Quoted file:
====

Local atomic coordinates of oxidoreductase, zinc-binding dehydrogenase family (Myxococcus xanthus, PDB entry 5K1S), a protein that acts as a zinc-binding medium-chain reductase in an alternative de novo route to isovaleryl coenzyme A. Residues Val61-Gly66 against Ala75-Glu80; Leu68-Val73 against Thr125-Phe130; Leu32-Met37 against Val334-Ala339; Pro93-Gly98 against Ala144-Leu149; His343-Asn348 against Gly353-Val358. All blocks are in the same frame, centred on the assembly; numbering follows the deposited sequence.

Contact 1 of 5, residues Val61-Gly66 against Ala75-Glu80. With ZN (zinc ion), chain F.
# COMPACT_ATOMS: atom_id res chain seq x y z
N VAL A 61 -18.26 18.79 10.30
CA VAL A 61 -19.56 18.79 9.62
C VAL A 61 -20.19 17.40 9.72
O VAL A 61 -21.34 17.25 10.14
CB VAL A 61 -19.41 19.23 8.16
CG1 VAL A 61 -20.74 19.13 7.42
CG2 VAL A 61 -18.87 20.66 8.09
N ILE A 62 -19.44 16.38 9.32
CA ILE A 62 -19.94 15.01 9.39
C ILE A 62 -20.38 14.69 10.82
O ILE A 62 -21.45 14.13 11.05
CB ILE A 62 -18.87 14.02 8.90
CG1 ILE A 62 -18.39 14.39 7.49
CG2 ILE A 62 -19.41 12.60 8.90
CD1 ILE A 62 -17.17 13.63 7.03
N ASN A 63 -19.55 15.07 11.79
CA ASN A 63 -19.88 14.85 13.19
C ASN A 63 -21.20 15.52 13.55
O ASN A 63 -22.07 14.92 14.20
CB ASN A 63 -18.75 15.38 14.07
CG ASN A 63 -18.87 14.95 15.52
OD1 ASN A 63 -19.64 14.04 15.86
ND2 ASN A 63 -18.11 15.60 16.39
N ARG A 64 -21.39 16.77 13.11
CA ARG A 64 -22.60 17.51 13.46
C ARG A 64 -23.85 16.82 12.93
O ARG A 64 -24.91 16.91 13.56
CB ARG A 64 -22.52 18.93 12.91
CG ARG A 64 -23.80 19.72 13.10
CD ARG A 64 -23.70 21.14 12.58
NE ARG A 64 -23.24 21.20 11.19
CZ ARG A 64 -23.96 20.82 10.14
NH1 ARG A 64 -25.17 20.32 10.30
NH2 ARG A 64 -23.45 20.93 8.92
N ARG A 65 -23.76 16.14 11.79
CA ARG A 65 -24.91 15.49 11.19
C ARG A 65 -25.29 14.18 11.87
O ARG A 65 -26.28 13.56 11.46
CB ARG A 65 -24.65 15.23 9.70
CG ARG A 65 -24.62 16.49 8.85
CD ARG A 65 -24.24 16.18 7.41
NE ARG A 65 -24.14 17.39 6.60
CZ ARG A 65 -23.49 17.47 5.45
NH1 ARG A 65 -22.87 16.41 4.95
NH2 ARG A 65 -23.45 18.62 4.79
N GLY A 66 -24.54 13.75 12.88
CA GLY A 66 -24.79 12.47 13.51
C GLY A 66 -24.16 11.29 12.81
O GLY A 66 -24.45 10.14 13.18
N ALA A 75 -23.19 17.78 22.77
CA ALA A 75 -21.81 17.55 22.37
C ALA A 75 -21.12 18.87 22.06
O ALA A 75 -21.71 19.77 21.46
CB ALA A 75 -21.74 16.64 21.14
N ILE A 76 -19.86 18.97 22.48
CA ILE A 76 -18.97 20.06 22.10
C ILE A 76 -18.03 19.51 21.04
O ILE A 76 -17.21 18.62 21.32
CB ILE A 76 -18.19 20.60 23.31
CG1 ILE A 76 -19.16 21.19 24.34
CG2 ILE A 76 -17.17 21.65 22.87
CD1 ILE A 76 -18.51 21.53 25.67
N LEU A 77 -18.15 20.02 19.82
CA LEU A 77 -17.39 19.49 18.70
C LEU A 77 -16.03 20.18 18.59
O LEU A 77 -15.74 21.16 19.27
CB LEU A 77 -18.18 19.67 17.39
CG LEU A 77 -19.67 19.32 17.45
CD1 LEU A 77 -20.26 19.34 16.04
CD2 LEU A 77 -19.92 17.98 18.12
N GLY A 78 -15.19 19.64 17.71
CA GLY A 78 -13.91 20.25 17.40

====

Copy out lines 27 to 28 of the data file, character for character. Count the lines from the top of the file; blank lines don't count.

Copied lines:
N ARG A 64 -21.39 16.77 13.11
CA ARG A 64 -22.60 17.51 13.46